Truth

Movie review by
S. Jhoanna Robledo, Common Sense Media
Truth Movie Poster Image
Engrossing drama offers inside look at the news business.
  • R
  • 2015
  • 121 minutes

Parents say

No reviews yetAdd your rating

Kids say

No reviews yetAdd your rating

A lot or a little?

The parents' guide to what's in this movie.

Positive Messages

The truth will out. Also, have convictions, and stand firm when questioned.

Positive Role Models & Representations

The journalists are portrayed as tireless and committed to their calling. Dan Rather is depicted as a consummate professional, intent on doing a good job.

Violence

Photos from Abu Ghraib are shown. Discussion of wartime actions and the carnage that results. Yelling, tension-filled conversations.

Sex

Nude photo shown briefly.

Language

The strong emotions of the newsroom elicit words like "s--t," "ass," and "f--k."

Consumerism

Many mentions of CBS.

Drinking, Drugs & Smoking

Lots of drinking, both socially and to excess -- especially when the main character goes through a period of professional frustration.

What parents need to know

Parents need to know that Truth is a fact-based drama about a moment in journalistic history that eventually led to the venerable Dan Rather (Robert Redford) leaving his job at 60 Minutes. It deals with thought-provoking issues related to standing up for what you believe, staying firm in your convictions, and working hard to achieve your aims. The news business can be pretty frustrating, which leads to characters drinking to let off steam, yelling and screaming, and swearing a lot (including "s--t" and "f--k"). Images of Abu Ghraib are shown, wartime carnage is discussed, and there's a brief glimpse of a nude photo.

User Reviews

  • Parents say
  • Kids say

There aren't any reviews yet. Be the first to review this title.

There aren't any reviews yet. Be the first to review this title.

What's the story?

In 2004, CBS news broadcast a story produced by veteran journalist Mary Mapes (Cate Blanchett) and longtime anchor Dan Rather (Robert Redford), examining then-President George Bush's stint in the Air National Guard and how higher-ups might have helped him avoid some of his duties. Joining Mapes and Rather in putting together the story are an ex-marine (Dennis Quaid), a researcher/reporter (Topher Grace), and a college professor (Elisabeth Moss) -- all of whom are convinced they've nailed the story and are surprised when it blows up in their faces. Soon, documents meant to prove key points are called into question by bloggers and other journalists, Mapes' superiors demand answers, and Rather faces the prospect of leaving the network he's been with for decades.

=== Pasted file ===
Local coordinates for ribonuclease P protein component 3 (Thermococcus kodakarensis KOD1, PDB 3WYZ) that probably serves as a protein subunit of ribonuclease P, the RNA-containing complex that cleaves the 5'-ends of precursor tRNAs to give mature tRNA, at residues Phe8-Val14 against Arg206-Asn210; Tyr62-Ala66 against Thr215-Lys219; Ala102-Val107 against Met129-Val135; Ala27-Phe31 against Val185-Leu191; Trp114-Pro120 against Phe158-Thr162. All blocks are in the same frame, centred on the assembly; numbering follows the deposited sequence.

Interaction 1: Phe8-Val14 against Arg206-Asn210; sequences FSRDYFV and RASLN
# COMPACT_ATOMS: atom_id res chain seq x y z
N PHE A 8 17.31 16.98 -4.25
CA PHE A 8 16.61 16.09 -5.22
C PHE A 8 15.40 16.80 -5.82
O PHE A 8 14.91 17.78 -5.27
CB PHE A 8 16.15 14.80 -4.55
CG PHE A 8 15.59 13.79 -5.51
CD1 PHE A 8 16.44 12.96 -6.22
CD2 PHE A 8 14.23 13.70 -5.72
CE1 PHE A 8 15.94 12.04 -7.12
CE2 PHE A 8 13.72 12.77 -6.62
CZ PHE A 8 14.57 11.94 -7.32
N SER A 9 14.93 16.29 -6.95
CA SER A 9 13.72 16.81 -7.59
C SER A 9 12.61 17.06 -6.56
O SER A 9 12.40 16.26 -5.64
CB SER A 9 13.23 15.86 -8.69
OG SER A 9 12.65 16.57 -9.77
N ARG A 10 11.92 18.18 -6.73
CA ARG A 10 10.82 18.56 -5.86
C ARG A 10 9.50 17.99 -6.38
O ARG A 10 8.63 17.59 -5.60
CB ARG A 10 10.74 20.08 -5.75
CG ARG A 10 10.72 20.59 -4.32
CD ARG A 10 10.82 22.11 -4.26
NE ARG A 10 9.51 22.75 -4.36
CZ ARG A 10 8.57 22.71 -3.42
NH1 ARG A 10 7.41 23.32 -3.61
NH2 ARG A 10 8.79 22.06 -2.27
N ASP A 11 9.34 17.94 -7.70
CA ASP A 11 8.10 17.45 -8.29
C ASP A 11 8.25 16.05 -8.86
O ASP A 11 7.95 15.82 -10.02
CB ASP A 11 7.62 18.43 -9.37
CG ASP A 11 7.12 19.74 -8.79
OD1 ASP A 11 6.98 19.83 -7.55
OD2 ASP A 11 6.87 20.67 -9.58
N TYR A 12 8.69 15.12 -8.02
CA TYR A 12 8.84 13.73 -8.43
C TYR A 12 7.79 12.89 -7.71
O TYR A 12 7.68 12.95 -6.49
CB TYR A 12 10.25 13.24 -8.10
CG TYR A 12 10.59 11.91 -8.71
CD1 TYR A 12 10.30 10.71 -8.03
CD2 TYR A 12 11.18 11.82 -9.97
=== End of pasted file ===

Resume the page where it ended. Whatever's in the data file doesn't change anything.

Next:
Is it any good?

TRUTH may not be beyond reproach, but it's certainly interesting -- especially for journalism wonks. To start, it shows how the proverbial news sausage is made -- and it's a seriously instructive lesson. And it raises important questions about democracy, politics, and privilege. Central to the film is Blanchett, who delivers a powerful performance that relies on nuance and empathy. The rest of the ensemble cast goes toe-to-toe with her, including Redford, whose performance here serves as a book end to his All the President's Men classic.

That said, at times the story veers into "inside baseball" territory, which could confuse or alienate non-journalists in the audience. But that would be a shame, since Truth explores some, yes, hard truths that everyone should consider.

Talk to your kids about ...

  • Families can talk about the news business these days and how journalists do their jobs in a 24-7 media world. What are the challenges of succeeding in an industry where people compete to break news online? What are the risks of rushing to report?

  • How does Truth tackle the subject of privacy for those in the news? When Mapes becomes the news, how is she treated?

  • The film addresses the political system and the relationship between the media and government. What role does the news play in a democratic society?

Movie details

Themes & Topics

Browse titles with similar subject matter.

For kids who love dramas

Our editors recommend

Common Sense Media's unbiased ratings are created by expert reviewers and aren't influenced by the product's creators or by any of our funders, affiliates, or partners.

See how we rate

About these links

Common Sense Media, a nonprofit organization, earns a small affiliate fee from Amazon or iTunes when you use our links to make a purchase. Thank you for your support.

Read more

Our ratings are based on child development best practices. We display the minimum age for which content is developmentally appropriate. The star rating reflects overall quality and learning potential.

Learn how we rate